A Journey Begins
Long before first light Aramun left the watchtower to tend to his horse. He turned and gazed over the Northern ocean one more time, hoping in vain to see the ships returning, there was still nothing on the horizon other than the thick, grey bank of storm clouds, then nothing but the dark, foreboding waves rolling on until they smashed into the jagged cliffs far below.
When he got to the stables the horses were nervous and uneasy after the storms of the last few days. The weather had eased slightly this morning, which provided him some small comfort.
His men had awoken and eaten a welcome breakfast before Aramun returned from the stables. Aramun sat down to eat with Gerant and Deran, his two senior officers, while the other soldiers gradually left the mess hall to prepare for departure. Aramun had known both men since they had all enlisted in the Royal Guard at the age of fifteen, and were close friends. Gerant, originally from Érran, was a huge, muscular, bull of a man. He was very tall standing at a shade under seven foot tall, with shoulder length fair hair and dark brown eyes He said little and to all but those who knew him well, appeared to be a hard and unfeeling man, which led to him often being misunderstood by the other soldiers. Tactically, he was not as adept as Aramun but was definitely someone that the captain was always glad to have on his side in the midst of battle. He was fiercely loyal and would lay down his life for any one of his comrades. Deran was from Arshand, and displayed definite signs of Elf blood somewhere in his lineage. His facial features were slightly softer than the average man of Arshand, with deep clear blue eyes and long dark hair. Unusually he was also clean shaven. He was lithe and lightning quick with keen senses. Amazingly skilled with a bow and equally adept with a sword, he was popular with the men, often sitting with them for hours around the fire regaling the naïve younger men with tales of previous adventures, sometimes with more than a little embellishment, for dramatic effect.
Soon after, the company set off from the tower, down the great stone steps that led down to the stables and on to the small road that ran through the village of Eruthan. The remote village was not far from the edge of the Terran Ice desert. The sky was overcast, but the air was dry as the rain held off. A fresh, brisk wind blew in off the ocean making the descent a bit uncomfortable.
Aramun allowed his men who had friends or family in the village a brief chance to say farewell. The men then gathered at the gate leading to the north highway. The brisk sea breeze had died down a bit in the relative shelter of the village. The breath of both man and horse steamed in the cold morning air.
Captain Aramun looked south, toward the mighty snow-capped peaks of the mountains of Érran, a range of mountains stretching from east to west across the entire breadth of the country. The sheer beauty and scale of these magnificent mountains never failed to impress and terrify him each time he looked upon them. A sudden icy gust of wind jolted him back to the moment.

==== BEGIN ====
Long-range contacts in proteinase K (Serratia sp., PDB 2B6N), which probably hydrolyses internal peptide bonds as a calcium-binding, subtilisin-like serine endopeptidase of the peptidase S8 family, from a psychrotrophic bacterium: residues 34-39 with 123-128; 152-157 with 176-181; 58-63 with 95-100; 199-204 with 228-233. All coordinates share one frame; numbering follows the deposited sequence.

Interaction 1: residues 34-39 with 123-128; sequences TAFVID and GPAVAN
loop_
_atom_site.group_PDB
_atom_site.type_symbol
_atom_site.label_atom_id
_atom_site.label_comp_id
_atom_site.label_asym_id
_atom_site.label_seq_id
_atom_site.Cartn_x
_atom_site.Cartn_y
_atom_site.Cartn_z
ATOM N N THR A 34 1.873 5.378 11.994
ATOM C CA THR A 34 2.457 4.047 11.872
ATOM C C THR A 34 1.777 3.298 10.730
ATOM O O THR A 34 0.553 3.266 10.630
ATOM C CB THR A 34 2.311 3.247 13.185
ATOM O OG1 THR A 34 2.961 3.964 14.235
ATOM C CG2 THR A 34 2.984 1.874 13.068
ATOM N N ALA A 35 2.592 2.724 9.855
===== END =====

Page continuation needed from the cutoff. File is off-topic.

“We must ride now,” he called to his band of men. And so in the cold steel grey of the early light of morning, they rode onto the great north road. The rain began again as a fine constant drizzle. Three days they would have to ride to reach their first place to rest at the garrison of the North Bay Fort.
Aramun and his men rode in silence through the stark and barren beauty of North Érran. It was a wild land of sparse grassland strewn with great isolated outcrops of granite rocks that looked as if they had been cast down across the landscape by the gods themselves. Off to the west of the road the landscape changed dramatically. The great north road ran along the edge of the Terran Ice desert, a harsh and unforgiving place that occupied the entire north west corner of Érran. Its interior was a flat, barren and icy wasteland. The only settlements in this part of Érran were a handful of tiny whaling and fishing outposts along the slightly more sheltered coast in the south of the desert.
Despite the rain they progressed well, but late that afternoon the cold, damp air had suddenly turned suddenly, bitterly cold. The wind had picked up, coming right across them from the west. Experience had taught him that such a sudden drop in temperature this close to the ice desert meant snow storms were not far behind.
Just before nightfall, Captain Aramun signalled to his men to make camp in a sheltered outcrop of rocks just off the road. He found a sheltered spot for the horses and dismounted. The men busied themselves gathering whatever wood and kindling they could find near the camp. Deran and Gerant assigned men to watch duties and set up a perimeter around the camp. Aramun approached the men setting up the fire. “Build the fire as strong as you can tonight. There are snow storms approaching from across the ice desert.”